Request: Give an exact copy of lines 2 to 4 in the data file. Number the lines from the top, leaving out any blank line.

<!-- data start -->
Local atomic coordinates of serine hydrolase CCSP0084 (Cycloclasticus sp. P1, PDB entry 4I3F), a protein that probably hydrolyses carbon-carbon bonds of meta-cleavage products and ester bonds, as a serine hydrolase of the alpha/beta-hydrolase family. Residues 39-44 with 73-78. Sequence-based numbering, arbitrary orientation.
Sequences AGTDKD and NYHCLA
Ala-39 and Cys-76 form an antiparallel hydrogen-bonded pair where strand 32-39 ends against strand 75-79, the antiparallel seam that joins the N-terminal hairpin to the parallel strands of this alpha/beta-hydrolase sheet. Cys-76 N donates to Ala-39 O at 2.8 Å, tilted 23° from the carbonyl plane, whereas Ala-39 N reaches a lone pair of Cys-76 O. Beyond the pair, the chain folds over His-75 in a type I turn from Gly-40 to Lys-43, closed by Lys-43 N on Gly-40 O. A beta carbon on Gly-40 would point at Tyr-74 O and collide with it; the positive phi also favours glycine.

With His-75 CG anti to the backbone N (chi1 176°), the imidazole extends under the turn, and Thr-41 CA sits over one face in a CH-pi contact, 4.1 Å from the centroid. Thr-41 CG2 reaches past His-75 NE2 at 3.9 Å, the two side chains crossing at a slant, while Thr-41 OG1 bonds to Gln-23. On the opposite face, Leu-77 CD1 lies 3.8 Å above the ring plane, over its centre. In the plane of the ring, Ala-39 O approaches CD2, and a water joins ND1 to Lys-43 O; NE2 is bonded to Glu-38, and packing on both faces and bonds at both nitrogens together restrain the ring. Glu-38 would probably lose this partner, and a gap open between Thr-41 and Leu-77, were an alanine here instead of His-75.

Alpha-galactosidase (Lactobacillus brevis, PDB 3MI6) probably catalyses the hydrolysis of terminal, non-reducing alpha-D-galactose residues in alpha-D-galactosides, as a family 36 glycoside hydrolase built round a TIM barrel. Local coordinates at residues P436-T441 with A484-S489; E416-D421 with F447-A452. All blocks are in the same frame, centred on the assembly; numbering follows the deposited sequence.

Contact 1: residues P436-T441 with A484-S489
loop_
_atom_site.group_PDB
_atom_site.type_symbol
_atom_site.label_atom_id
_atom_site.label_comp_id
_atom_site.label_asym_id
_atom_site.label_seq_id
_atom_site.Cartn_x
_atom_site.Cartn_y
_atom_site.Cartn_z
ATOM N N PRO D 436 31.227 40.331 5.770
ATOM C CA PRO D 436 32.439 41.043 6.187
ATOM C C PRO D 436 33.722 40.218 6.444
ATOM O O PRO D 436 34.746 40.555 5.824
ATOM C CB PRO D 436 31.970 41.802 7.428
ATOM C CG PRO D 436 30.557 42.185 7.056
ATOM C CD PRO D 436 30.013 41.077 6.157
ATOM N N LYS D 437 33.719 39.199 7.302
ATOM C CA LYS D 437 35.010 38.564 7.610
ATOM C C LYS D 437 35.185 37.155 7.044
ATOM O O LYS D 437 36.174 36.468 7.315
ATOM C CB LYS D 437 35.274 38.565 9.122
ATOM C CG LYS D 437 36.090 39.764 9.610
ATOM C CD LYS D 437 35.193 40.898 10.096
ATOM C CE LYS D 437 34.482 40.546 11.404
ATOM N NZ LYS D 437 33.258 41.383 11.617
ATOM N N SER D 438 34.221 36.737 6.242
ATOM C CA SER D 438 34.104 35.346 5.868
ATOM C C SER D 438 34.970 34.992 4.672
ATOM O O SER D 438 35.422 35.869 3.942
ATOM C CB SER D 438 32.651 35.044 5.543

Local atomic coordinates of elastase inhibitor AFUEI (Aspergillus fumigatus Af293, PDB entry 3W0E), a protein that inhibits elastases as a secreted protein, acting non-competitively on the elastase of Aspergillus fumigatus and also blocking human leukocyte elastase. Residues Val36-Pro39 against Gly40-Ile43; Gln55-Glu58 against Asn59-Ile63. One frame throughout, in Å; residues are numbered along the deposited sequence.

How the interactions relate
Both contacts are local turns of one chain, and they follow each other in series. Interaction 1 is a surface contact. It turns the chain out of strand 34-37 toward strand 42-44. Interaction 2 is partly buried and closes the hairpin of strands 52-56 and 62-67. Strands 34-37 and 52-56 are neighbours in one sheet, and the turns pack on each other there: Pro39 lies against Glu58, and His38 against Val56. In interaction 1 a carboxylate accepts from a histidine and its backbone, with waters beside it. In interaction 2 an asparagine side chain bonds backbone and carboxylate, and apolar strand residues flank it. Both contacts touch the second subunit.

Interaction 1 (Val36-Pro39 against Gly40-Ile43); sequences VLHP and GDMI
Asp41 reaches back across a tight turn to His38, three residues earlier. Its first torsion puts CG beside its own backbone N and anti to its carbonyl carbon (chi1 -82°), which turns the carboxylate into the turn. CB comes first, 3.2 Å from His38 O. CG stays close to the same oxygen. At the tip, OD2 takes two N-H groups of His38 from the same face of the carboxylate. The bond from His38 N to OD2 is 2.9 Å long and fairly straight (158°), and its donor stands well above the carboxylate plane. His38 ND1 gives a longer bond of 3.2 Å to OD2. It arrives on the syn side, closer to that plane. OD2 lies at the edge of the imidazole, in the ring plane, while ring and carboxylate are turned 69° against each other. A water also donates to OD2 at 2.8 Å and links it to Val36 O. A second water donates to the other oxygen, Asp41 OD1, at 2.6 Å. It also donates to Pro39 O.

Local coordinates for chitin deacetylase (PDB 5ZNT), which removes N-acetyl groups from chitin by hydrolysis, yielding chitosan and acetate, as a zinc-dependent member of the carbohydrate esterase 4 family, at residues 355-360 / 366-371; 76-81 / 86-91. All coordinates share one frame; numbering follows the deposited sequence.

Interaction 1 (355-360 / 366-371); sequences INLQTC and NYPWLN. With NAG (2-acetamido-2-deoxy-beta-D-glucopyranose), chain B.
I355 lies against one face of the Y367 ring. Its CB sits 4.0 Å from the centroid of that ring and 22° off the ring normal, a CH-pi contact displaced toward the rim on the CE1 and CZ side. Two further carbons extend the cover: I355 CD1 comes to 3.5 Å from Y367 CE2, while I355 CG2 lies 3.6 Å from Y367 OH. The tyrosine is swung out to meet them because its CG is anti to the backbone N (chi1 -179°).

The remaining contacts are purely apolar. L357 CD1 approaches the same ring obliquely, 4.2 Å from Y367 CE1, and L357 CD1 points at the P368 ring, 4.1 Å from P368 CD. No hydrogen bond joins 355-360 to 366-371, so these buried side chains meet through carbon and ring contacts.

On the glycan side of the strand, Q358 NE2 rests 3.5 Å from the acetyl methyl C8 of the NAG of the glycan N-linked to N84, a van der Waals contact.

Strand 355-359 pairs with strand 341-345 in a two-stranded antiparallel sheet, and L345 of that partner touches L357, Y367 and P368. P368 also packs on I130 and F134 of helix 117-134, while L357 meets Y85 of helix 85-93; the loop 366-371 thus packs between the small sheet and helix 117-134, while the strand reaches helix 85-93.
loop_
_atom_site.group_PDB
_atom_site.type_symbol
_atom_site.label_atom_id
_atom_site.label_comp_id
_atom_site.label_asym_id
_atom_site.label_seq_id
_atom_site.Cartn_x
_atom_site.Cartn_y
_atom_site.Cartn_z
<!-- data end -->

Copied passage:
Sequences AGTDKD and NYHCLA
Ala-39 and Cys-76 form an antiparallel hydrogen-bonded pair where strand 32-39 ends against strand 75-79, the antiparallel seam that joins the N-terminal hairpin to the parallel strands of this alpha/beta-hydrolase sheet. Cys-76 N donates to Ala-39 O at 2.8 Å, tilted 23° from the carbonyl plane, whereas Ala-39 N reaches a lone pair of Cys-76 O. Beyond the pair, the chain folds over His-75 in a type I turn from Gly-40 to Lys-43, closed by Lys-43 N on Gly-40 O. A beta carbon on Gly-40 would point at Tyr-74 O and collide with it; the positive phi also favours glycine.

With His-75 CG anti to the backbone N (chi1 176°), the imidazole extends under the turn, and Thr-41 CA sits over one face in a CH-pi contact, 4.1 Å from the centroid. Thr-41 CG2 reaches past His-75 NE2 at 3.9 Å, the two side chains crossing at a slant, while Thr-41 OG1 bonds to Gln-23. On the opposite face, Leu-77 CD1 lies 3.8 Å above the ring plane, over its centre. In the plane of the ring, Ala-39 O approaches CD2, and a water joins ND1 to Lys-43 O; NE2 is bonded to Glu-38, and packing on both faces and bonds at both nitrogens together restrain the ring. Glu-38 would probably lose this partner, and a gap open between Thr-41 and Leu-77, were an alanine here instead of His-75.